Editor’s note: The following is part of a series recapping Manteca’s history.
It wasn’t the Great Stock Market Crash of 1929 that was the defining economic development for Manteca in the 1920s.
It was the Great Drought of 1924. It was also the same year the dreaded hoof-and-mouth diseases decimated dairy herds.
The drought was the catalyst for the single most enduring economic investment made by Manteca’s voters.
Up until 1924, bonds to build the Melones Dam were soundly defeated. Manteca farmers and residents couldn’t see the benefit of the dam for flood protection or water supplies since the Woodward Reservoir completed in 1916 seemed to serve the South San Joaquin Irrigation District well.
But the drought of 1924 changed all of that.
Farmer after farmer suffered severe losses as only three rounds of irrigation were available from March until October when irrigation runs normally occur every 10 to 15 days.
It required 46,000 acre feet of water to make the needed 30-minute-to-the-acre irrigation round. But when the first irrigation started, only 36,000 acre feet was in storage at Woodward Reservoir.
The first run was enough for 20 minutes of coverage on March 19, 1924. It left Woodward Reservoir completely drained.
Spring run-off allowed 22,000 acre feet to accumulate by the end of April. This time the run was decreased to 15 minutes per acre.
Some relief was provided to farmers on May 16, 1924 when 1.22 inches of rain fell in three hours.
Unfortunately, it severely damaged the alfalfa crop’s first cutting. It triggered a summer shortage forcing dairymen to import feed at high costs from Washington.
The third and final round of irrigation came on June 3, 1924. Woodward Reservoir was drained and the run was only half of the required 30 minutes per acre.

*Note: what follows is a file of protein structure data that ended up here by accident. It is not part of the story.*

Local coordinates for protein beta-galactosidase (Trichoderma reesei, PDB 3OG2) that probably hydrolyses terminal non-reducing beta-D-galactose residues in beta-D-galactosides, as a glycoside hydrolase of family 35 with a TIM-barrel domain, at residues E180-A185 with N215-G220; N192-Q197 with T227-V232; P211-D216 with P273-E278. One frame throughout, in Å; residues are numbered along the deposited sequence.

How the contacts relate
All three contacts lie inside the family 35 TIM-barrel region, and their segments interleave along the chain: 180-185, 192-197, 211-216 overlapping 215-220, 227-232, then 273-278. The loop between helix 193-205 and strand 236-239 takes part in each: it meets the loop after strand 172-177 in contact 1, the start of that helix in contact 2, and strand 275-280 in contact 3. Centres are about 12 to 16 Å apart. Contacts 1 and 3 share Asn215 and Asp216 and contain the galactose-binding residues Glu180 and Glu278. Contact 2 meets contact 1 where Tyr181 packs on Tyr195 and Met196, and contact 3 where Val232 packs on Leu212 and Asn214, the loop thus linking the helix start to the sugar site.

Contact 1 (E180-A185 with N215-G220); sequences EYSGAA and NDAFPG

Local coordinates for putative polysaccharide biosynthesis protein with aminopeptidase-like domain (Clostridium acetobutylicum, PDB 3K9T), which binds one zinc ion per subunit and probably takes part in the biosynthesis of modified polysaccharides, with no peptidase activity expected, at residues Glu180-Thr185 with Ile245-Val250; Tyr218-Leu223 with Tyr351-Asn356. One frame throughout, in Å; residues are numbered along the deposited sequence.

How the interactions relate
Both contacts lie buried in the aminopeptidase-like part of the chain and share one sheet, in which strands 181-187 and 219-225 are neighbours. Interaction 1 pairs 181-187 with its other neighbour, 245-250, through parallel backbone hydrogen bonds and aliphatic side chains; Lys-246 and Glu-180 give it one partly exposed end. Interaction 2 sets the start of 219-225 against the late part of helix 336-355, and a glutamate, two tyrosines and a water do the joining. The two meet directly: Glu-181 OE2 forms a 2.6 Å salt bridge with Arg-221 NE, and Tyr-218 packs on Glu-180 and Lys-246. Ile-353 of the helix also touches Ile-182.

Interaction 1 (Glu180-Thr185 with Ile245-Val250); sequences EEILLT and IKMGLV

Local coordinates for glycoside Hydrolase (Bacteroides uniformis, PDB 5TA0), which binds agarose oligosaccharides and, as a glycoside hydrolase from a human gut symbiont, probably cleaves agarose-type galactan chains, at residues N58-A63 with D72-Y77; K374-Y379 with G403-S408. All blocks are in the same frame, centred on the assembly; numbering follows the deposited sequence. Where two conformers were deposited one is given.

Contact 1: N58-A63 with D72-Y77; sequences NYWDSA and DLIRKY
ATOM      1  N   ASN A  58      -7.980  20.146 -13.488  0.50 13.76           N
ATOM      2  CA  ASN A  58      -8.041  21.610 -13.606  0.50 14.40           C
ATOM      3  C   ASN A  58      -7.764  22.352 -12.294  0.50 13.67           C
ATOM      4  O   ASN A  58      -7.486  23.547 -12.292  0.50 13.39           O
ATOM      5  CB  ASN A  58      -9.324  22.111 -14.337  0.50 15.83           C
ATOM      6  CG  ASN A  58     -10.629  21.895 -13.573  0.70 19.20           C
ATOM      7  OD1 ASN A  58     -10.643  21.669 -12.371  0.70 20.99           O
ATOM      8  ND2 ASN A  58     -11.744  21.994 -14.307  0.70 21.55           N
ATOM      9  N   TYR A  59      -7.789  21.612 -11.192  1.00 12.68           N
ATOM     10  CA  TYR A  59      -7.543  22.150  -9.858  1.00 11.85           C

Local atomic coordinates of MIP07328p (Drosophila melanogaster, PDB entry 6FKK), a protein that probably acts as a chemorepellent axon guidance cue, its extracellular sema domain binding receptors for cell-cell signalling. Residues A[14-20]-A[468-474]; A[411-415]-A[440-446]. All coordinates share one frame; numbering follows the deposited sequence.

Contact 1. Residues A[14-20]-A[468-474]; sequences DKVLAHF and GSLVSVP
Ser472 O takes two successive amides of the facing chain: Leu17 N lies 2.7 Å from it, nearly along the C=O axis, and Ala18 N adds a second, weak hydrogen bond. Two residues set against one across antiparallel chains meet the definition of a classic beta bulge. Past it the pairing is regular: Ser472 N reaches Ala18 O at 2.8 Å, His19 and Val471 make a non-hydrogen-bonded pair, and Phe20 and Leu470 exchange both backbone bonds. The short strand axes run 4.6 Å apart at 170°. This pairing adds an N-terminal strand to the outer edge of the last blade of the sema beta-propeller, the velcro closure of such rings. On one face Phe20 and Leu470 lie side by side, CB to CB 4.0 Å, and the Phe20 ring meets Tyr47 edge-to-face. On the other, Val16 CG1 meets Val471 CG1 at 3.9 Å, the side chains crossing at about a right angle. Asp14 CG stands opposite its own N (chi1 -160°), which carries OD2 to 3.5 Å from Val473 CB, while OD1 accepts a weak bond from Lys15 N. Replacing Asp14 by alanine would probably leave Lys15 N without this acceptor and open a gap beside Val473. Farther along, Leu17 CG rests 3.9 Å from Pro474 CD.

G.K. Parker, SSJID superintendent in 1924, told the Bulletin the farmers could have been saved with one more run in August but there was nothing the district could do.
Voters passed bonds for Melones Dam on the Stanislaus River. Two years later on Nov. 11, 1926 the dam was dedicated.
The Melones Dam saved Manteca area farmers several times over the next 20 years when lack of rain wrecked production in other California farming regions.
The name “Melones” is Spanish for melons.
It was attached to the Stanislaus River area where the dam was built because the gold nuggets found in the area reminded Spanish and Mexican miners of melon seeds.
The Melones bonds also put SSJID in the unique position of not receiving any federal assistance to develop its water storage system. It was the federal government’s decision decades later to build a component of its water system at Melones that brought Washington into the picture.
Both the Oakdale Irrigation District and SSJID share rights to over 320,000 acre feet of water behind the New Melones Dam since the federal project required the elimination of Melones Dam.
Melones Dam played a key role in SSJID long range water planning that today is allowing it to bring treated surface water to South County cities as well as move into retail electricity sales that may eventually yield Manteca residents rates as low as those in the Modesto Irrigation District.
The hoof-and-mouth disease cost South County farmers 340 head of cattle and losses of $17,625 to further compound the economic disaster of the drought.
The 1920s also saw voters approve the building of Manteca’s first high school.
The election to form the Manteca Union High School District took place on May 19, 1920. Nineteen men in the community then borrowed enough money on their own to construct temporary wooden buildings on the same site that now houses Manteca High School.
A $200,000 bond election carried on Dec. 23, 1921 and the campus, with its fabled bell tower, was dedicated on Jan. 27, 1923.
The auditorium seated 550 people in “handsome, comfortable opera chairs.”
The first graduating class of 1923 consisted of 10 students.
Next in the series: 1930s: Farm woes, fires, & floods